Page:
The idea is that the Repubs need a multi-racial candidate to win back the votes. They introduce a new term to this Caucasian audience member: “hapa,” i.e., a person of mixed race, seemingly with a necessary Asian component. They vett a half-Chinese, half Caucasian Congressman played by Matt Lai—an actor who has the extraordinary ability of naturalness, whose every move and line seems as if it just occurred to him, which is my functional definition of extraordinary acting, the kind you see in the cinema. Lai’s Congressman character doesn’t pass the Conservatives’ test because he wants to be himself and not-so-moldable, so they find a former soldier-hero in the stolid-acting Michael Uv Kelley, whose character is an even more mixed race and whatever-they-want him-to-be malleable…

Read the entire review here.

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Beyond the One-Drop Rule: Views of Obama’s Race and Voting Intention in 2008

Posted in Articles, Barack Obama, Media Archive, Politics/Public Policy, Social Science, United States on 2014-05-19 13:55Z by Steven

 

Beyond the One-Drop Rule: Views of Obama’s Race and Voting Intention in 2008

Sociological Science
Volume 1, March 2014 (2014-04-17)
pages 70-80
DOI: 10.15195/v1.a6

Simon Cheng, Associate Professor of Sociology
University of Connecticut

David Weakliem, Professor of Sociology
University of Connecticut

We use data from a national survey of likely voters conducted before the 2008 election to study the association between Obama’s perceived racial identity and voters’ choices. Voters who saw Obama as biracial were substantially more likely to vote for him, suggesting that many Americans regard a biracial identity more favorably than a black identity. The relationship was stronger among Democrats than among Republicans. The potential implications of our findings for the future of race in American politics are discussed.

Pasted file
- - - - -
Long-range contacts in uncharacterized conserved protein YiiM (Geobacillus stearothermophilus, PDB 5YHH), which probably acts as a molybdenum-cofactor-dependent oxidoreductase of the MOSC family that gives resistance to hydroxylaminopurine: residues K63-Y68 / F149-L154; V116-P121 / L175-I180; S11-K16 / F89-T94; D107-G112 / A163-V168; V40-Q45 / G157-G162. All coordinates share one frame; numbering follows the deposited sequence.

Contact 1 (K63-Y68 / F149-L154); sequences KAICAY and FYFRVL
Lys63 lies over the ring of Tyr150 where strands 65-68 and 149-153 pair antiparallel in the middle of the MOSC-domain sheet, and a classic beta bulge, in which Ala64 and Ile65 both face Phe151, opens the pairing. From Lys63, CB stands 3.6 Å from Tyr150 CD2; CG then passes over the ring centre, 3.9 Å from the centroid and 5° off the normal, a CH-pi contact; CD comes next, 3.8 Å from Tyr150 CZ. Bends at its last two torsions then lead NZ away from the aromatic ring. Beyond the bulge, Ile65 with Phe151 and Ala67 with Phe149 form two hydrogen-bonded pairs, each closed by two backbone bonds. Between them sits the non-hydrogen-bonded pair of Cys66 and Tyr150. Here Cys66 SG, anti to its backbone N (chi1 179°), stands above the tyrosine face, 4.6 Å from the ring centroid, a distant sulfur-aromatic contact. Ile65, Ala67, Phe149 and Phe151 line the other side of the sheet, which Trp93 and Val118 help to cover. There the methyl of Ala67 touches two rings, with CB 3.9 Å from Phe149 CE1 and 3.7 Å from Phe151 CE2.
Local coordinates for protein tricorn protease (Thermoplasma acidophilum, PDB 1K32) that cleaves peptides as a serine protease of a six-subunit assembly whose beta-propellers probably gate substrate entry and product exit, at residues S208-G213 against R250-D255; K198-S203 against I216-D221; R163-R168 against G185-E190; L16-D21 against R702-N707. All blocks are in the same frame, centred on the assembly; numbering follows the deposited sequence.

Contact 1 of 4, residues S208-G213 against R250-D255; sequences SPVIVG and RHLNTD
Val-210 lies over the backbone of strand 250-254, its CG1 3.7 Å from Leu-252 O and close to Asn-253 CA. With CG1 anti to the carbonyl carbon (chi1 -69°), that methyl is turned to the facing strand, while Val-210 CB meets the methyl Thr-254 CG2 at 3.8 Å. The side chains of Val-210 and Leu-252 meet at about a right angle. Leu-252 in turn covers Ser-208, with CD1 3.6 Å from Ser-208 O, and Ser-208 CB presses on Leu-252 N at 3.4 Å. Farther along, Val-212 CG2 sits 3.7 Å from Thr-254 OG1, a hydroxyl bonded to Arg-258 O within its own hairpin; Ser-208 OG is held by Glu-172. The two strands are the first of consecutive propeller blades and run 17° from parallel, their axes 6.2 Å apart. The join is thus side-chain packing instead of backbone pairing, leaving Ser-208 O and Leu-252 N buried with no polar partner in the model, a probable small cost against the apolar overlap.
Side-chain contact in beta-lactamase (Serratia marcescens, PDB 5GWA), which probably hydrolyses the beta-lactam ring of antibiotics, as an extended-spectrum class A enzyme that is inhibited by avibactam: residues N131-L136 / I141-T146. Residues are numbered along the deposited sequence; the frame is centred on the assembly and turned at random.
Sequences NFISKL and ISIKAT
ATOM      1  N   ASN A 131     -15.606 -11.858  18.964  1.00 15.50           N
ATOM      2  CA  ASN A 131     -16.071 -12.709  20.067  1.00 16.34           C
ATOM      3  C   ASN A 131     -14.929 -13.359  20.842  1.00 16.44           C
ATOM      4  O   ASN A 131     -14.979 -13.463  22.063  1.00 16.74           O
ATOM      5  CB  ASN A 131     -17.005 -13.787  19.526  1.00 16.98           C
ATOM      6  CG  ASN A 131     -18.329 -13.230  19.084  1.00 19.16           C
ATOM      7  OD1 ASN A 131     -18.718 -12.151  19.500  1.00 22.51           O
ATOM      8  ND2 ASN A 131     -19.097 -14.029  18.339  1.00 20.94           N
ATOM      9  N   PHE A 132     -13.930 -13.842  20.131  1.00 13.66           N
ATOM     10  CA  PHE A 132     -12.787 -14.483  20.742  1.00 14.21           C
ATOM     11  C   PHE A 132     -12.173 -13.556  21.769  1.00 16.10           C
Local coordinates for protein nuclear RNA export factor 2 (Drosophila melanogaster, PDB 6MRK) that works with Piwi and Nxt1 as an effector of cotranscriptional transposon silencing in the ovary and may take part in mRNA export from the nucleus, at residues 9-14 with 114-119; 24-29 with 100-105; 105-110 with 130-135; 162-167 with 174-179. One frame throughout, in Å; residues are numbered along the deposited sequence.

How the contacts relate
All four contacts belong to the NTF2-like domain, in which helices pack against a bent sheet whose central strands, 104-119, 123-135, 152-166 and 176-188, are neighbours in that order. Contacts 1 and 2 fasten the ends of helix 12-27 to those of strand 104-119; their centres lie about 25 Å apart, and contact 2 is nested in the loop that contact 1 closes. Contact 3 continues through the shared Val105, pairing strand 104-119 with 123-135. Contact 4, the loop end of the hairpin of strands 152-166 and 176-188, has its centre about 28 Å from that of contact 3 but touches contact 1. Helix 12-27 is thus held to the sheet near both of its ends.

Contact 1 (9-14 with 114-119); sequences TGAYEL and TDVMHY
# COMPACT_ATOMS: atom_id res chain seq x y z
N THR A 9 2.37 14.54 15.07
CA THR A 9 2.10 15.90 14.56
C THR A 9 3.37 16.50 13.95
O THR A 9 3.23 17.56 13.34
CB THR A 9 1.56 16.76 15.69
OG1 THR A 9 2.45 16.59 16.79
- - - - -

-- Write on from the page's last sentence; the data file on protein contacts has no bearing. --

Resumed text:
Read the entire article here.

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G.O.P. Hopeful Finds Tribal Tie Cuts Both Ways

Posted in Articles, Media Archive, Native Americans/First Nation, Politics/Public Policy, United States on 2014-05-04 11:30Z by Steven

G.O.P. Hopeful Finds Tribal Tie Cuts Both Ways

The New York Times
2014-05-03

Jonathan Martin, National Political Correspondent

BARTLESVILLE, Okla.T. W. Shannon will be Oklahoma’s first black senator if he wins the Republican nomination and is elected this November, but the quiet campaign stirring here about Mr. Shannon’s racial loyalties is not aimed at the African-American branch of his family tree.

Mr. Shannon, whose first name is Tahrohon, is a member of the Chickasaw Nation, the most influential tribe in a state where Native Americans are not merely the inheritors of a poignant history but also collectively constitute the state’s largest nongovernment employer outside of Walmart.

Most of those jobs are connected to Oklahoma’s 110-and-counting casinos, which are becoming as familiar here as oil derricks. Yet the gambling revenue that has showered millions on some of the state’s Native Americans has also bred resentment over the tribes’ expanding footprint. Now, as Mr. Shannon vies to make history, he has become both the political beneficiary of the tribes’ newfound wealth and a target for complaints about Native American sovereignty and possible competing loyalties…

Read the entire article here.

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On race, the US is not as improved as some would have us believe